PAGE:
2. is Neil okay with you using the comments section of his for-profit website to pimp your merchandise?

    GOT M.E.R.S.?

  4. @dan-o, i could imagine a response along the line of Mrs. X is authorized to sign docs for properties located within the state of Minnesota. given parameters like that, the location could be relevant. but as to a general question of whether Mrs. X has ANY authority to sign for MERS, location should be irrelevant

  5. dan-o, of course you’re right. No need to know where you hang your hat. I’m reminded of John Walsh at OCC….if you’ve ever written them with a complaint about a bank, they simply forward it on to the offending entity. They actually get paid to perform that service which they call regulating. It would be humorous if it weren’t for its ramifications on the home front.

    Any society knowing their government is captured by criminals, working for them and not the citizenry, has a mandate to bring the criminals to justice, as well as the government entities (and all individuals involved) who are aiding and abetting the crimes. It’s just common sense. No big fanfare, just a trial followed up by the clang of metal doors shutting behind them. It’s that easy.

    Dig in your heels. Tell Mers you need the information and they don’t. Get whatever they do in writing. Use it against them if it comes to that. Remember who you’re dealing with. Mers isn’t user friendly. It’s not nation friendly either.

  6. i dont believe the registrars did anything wrong and couldnt have prevented the mess we are seeing. they put their trust and faith into the banks to be honest. the banks bit them in the arse. lets not forget, banks are SUPPOSED to be honest. the volume of mortgages being recorded during the boom certainly could guarantee most documents would get by the recorders even if they were keeping an eye out for fraud. their are 1000’s of bogus signatories on these documents. to scrutinize each record would be impossible.i think this is a lesson for everyone, the banks cant be trusted. period.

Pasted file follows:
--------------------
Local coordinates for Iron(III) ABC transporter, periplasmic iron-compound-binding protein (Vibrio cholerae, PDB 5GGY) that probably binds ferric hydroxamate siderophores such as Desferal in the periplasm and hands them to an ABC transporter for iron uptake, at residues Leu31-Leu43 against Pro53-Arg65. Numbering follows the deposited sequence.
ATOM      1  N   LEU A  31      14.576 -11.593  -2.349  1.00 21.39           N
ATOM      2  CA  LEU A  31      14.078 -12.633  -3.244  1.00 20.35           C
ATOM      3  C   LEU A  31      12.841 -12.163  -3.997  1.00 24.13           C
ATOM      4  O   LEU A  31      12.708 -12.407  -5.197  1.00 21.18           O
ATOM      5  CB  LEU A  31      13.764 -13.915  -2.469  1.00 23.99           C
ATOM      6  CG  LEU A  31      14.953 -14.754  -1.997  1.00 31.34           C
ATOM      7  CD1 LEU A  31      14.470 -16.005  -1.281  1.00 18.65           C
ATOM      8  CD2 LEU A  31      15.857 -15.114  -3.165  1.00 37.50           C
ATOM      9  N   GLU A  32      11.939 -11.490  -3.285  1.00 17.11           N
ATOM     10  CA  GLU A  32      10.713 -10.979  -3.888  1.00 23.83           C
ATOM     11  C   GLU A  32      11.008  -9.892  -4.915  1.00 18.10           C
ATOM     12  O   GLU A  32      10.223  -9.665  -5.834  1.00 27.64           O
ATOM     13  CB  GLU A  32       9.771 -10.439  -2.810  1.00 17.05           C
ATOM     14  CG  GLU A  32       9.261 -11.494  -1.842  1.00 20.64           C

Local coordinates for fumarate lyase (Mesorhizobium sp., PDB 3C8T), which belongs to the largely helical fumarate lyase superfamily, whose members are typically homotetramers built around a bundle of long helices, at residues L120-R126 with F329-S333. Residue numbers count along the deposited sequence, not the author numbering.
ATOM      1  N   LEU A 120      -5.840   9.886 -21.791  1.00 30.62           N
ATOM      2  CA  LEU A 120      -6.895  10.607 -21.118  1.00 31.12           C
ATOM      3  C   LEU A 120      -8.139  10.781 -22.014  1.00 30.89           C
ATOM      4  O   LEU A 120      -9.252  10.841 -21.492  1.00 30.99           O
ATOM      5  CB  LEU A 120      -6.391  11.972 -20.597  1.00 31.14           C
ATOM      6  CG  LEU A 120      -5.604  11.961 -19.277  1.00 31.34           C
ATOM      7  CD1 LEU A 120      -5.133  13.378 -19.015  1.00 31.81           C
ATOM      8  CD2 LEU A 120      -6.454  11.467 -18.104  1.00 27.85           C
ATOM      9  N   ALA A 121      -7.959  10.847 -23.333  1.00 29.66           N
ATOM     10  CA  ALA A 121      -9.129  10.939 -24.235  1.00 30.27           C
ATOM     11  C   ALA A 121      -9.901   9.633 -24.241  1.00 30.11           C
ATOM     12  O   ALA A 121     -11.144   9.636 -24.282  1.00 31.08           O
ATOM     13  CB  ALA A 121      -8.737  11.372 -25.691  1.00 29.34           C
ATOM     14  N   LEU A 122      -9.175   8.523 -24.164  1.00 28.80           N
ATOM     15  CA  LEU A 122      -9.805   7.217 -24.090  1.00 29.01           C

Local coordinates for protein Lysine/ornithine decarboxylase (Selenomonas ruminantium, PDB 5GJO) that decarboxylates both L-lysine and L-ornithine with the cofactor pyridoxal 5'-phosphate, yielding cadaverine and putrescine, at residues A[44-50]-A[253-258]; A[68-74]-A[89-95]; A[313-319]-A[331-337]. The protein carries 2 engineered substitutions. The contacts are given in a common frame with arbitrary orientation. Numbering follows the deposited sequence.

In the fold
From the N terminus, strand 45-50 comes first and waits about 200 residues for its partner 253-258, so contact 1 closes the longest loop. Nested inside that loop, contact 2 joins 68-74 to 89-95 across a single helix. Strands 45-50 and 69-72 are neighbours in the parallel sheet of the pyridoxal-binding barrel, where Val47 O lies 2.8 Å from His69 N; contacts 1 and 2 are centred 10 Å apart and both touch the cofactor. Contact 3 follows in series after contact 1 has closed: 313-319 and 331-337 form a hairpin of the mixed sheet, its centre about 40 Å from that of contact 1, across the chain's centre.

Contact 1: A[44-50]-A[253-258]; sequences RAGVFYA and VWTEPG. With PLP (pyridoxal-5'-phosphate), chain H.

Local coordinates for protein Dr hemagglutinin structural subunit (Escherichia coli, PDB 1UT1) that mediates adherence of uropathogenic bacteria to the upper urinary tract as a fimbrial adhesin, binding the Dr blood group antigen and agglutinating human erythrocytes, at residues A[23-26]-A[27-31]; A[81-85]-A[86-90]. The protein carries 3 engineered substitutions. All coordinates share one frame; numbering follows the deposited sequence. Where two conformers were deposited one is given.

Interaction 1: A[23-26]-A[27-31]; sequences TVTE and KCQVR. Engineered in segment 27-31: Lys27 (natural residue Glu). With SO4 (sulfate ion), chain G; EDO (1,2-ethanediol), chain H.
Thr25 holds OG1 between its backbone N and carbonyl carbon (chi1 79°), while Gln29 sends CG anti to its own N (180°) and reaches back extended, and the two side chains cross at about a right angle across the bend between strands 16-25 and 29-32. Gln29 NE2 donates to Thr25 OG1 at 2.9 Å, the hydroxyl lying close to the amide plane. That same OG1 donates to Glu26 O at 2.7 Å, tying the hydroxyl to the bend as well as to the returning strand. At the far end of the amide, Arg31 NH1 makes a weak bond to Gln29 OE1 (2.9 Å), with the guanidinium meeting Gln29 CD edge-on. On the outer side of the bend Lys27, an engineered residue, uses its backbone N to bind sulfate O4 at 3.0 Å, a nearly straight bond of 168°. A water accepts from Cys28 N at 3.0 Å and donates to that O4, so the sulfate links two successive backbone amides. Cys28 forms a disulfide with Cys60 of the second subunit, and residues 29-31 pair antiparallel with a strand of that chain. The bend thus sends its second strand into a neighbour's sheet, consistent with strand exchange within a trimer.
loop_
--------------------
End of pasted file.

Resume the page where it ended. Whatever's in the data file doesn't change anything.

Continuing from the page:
on another note, i just began a conversation with MERS legal department, and asked them to authenticate a person claiming to be an assistant vice president and secretary of mers. they told me they could, but they wanted to know my property address to conduct their research. my response? i told them i dont believe that my info is relevant, this person is either employed by them or not. i am waiting on a response. it makes no sense why they would need my property address to verify if someone is working for them. none at all. does anyone know why they would need or want this info to find out if someone is working for them or not? does this make sense? basicly what they are telling me is depending on my address, this person may or may not have worked for them. what a bunch of crap.

  7. are thigpen and obrien the only registrars not asleep at the wheel?

  8. I think that not only do Registrars not know how to deal with it, I think many might think, their past will come back to haunt them when they did nothing about the fraud they registered.

    Perhaps if the Registrars are allowed by law to go back and correct any recording mistakes, maybe they will be more likely to do it.